Bacterial vaginosis (BV) is a vaginal infection caused by bacteria. It is the most common cause of abnormal vaginal discharge that occurs in reproductive-age women (women who have not gone through menopause yet).
Bacterial vaginosis may cause a "fishy" odor and cause vaginal irritation in some women. Others may not have any symptoms.
Bacterial vaginosis is associated with poor obstetrics and gynecologic outcomes such as preterm delivery, infection after surgeries such as a hysterectomy, and may make a woman more susceptible to sexually transmitted infections, especially HIV.
Bacterial vaginosis (BV) is the most common vaginal problem for women ages 15 to 44. In fact, an estimated one in three American women will get BV. The rate is higher in black women.
Anyone with a vagina can get bacterial vaginosis (BV), even if you haven’t had sex. But that’s rare. It usually occurs in people who are sexually active. You may have a higher risk of getting BV if you:
Your vagina is home to multiple types of bacteria (called a microbiome), just like your digestive system. Bacterial vaginosis (BV) happens when some of the vaginal bacteria grow more quickly than others. Too much of one type of bacteria leads to an imbalance.
Bacterial vaginosis (BV) doesn’t spread from person to person, but sexual activity can increase your risk of getting the infection.
Bacterial vaginosis isn’t sexually transmitted, but it is linked with sexual activity. Researchers think that sex may change the bacterial environment in your vagina. This makes bacterial overgrowth more likely.
Up to 84% of people with bacterial vaginosis (BV) don’t have symptoms. If you do, you may have:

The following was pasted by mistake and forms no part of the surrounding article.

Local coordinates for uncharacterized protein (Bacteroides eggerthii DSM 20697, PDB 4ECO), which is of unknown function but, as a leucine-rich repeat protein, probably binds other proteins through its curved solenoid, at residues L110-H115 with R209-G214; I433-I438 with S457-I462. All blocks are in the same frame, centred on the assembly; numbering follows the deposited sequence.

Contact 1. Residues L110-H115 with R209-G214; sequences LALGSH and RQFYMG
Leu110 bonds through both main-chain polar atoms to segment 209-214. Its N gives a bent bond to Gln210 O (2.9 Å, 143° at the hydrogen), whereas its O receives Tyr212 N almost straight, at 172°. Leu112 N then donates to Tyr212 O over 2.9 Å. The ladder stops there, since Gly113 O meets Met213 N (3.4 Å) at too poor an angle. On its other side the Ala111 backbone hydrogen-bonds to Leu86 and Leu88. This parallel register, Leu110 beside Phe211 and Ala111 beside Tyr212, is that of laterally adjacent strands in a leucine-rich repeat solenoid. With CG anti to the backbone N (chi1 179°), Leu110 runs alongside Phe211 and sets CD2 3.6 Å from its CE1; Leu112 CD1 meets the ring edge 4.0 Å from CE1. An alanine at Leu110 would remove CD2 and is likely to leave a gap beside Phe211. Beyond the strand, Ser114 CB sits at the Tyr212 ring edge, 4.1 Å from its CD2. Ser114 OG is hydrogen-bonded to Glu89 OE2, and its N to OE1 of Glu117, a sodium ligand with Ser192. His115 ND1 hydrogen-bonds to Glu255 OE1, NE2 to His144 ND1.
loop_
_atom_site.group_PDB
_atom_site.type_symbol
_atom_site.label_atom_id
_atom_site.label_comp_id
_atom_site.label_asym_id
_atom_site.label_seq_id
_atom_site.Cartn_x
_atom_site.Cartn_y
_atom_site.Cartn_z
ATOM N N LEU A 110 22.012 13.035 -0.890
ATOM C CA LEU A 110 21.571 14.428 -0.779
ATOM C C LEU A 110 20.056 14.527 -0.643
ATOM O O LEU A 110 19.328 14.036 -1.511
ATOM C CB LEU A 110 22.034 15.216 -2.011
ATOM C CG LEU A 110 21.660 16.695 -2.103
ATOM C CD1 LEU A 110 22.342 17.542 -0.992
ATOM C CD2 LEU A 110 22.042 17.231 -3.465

BV symptoms are similar to other infections. It’s important to visit your healthcare provider to determine if what you have is BV or another vaginal infection.
Both bacterial vaginosis (BV) and yeast infections are vaginal infections that increase discharge. Here’s how you can tell the difference:
During an exam, your healthcare provider takes a sample of fluid from your vagina. Healthcare providers view the fluid under a microscope, test it in the office or send it to the lab for analysis.
In one-third of cases, bacterial vaginosis (BV) resolves on its own without any medications. However, if you have symptoms, you should seek medical care. Having BV makes you prone to sexually transmitted infections and can affect pregnancy.
There are no over-the-counter products to treat bacterial vaginosis (BV). Avoid using douches or products meant for yeast infections, which could make BV worse. See your healthcare provider for treatment.
Because bacterial vaginosis (BV) isn’t fully understood, there are no foolproof ways of avoiding it. These steps may reduce your risk:
Most of the time, one round of antibiotics — taken for up to seven days — eliminates the infection. About 10% to 15% of people need another round of treatment.
Yes. Up to 80% of women may get bacterial vaginosis again.
If you have bacterial vaginosis (BV), your provider can prescribe medication that’s safe to use during pregnancy. You should get treated for the infection whether or not you have symptoms. BV can cause pregnancy complications, such as early delivery or having a baby that weighs less than average.
Male partners don’t need to be treated for bacterial vaginosis (BV). If you have a female partner, she may have BV too. It’s important to let her know so she can get treatment.
Call your provider if you have:
A note from Cleveland Clinic
Although bacterial vaginosis is a mild infection, it can make you vulnerable to more serious conditions. Don’t put off seeing your healthcare provider if you notice anything unusual. A simple course of antibiotics could set things straight.
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This information is provided by the Cleveland Clinic and is not intended to replace the medical advice of your doctor or healthcare provider. Please consult your healthcare provider for advice about a specific medical condition. This document was last reviewed on: 06/05/2020